Israeli-Palestinian event refused advertising space for 'controversial' memorial service

Israeli-Palestinian event refused advertising space for 'controversial' memorial service
2 min read
30 March, 2021
Combatants for Peace were denied advertising billboards by an Israeli company, who claimed the adverts were too controversial.
This will be the sixteenth time the movement has held the event [Getty]

A joint Israeli-Palestinian memorial service was denied digital advertising spaces by an Israeli company who feared the pro-peace messages could lead to a negative backlash for it, according to reports by Haaretz

The Combatants for Peace movement had sought to hire 23 electronic billboards in Tel Aviv and Ramat Gan owned and operated by CTV in order to promote an annual ceremony. 

The ads would display the Arabic and Hebrew-language messages: "We refuse to give in to incitement, we refuse to fight; we oppose the occupation and choose to remember together, even on the most difficult day." 

Denying the group its services, CTV’s CEO Eilon Rosman told Combatants for Peace the ads "can cause me losses I can't even contemplate".

Rosman claimed they would also need the approval of both the Tel Aviv and Ramat Gan municipalities prior to the campaign.

This was denied by the Tel Aviv-Jaffa municipality who said that as CTV is a private company then no such approval is needed.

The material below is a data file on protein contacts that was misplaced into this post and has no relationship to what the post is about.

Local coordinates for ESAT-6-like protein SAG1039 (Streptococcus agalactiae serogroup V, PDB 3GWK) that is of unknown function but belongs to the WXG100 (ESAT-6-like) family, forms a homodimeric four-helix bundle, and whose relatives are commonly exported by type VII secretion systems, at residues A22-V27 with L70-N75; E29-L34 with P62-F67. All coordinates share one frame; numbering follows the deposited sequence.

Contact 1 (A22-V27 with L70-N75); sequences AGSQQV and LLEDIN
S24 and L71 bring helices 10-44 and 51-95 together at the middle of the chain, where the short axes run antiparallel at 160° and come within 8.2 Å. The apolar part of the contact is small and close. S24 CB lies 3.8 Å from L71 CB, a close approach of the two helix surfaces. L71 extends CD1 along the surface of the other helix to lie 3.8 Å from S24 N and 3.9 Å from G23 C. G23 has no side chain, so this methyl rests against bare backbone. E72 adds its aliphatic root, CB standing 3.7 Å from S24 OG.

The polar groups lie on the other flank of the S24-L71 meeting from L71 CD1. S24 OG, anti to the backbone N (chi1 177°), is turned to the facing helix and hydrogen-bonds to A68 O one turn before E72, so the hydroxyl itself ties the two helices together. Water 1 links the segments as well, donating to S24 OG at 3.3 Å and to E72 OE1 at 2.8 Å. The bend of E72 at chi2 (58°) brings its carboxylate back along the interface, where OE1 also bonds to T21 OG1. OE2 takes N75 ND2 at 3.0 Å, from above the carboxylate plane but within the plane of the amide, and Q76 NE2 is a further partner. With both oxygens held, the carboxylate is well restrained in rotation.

"The freedom of expression guarantees any advertising other than in exceptional cases where there is a risk of seriously offending public sensibilities or the values of society and state," explained a city official. 

Combatants for Peace's Executive Director Yonatan Gher rejected the excuses provided by CTV and reminded the company of the "secular nature" of Israel.

"Just as secular society in Israel clarified to commercial companies that it was illegitimate to exclude women or members of the LGBTQ community, we will clarify that the exclusion of Palestinian society and Arabic from public spaces is unacceptable," he told Haaretz.

Haaretz reported that there was an initial agreement between Combatants for Peace and CTV, but the ad agency pulled out saying it could do the company financial harm.

When it was pointed out by Gher that CTV had featured political ads on their billboards during the recent Israeli election, Rosman claimed this was a different issue. 

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"We followed the election rules during the election campaign. It's not difficult to understand why from a commercial perspective this present case is problematic," he said.

A human rights lawyer working on behalf of Combatants for Peace has now called on the mayor of Tel Aviv to revoke CTV's licence citing wrongful discrimination and political censorship.

"The company's conduct sharply contravenes the pluralistic and liberal values of the municipality and of most of the city’s residents," said the lawyer to Haaretz.

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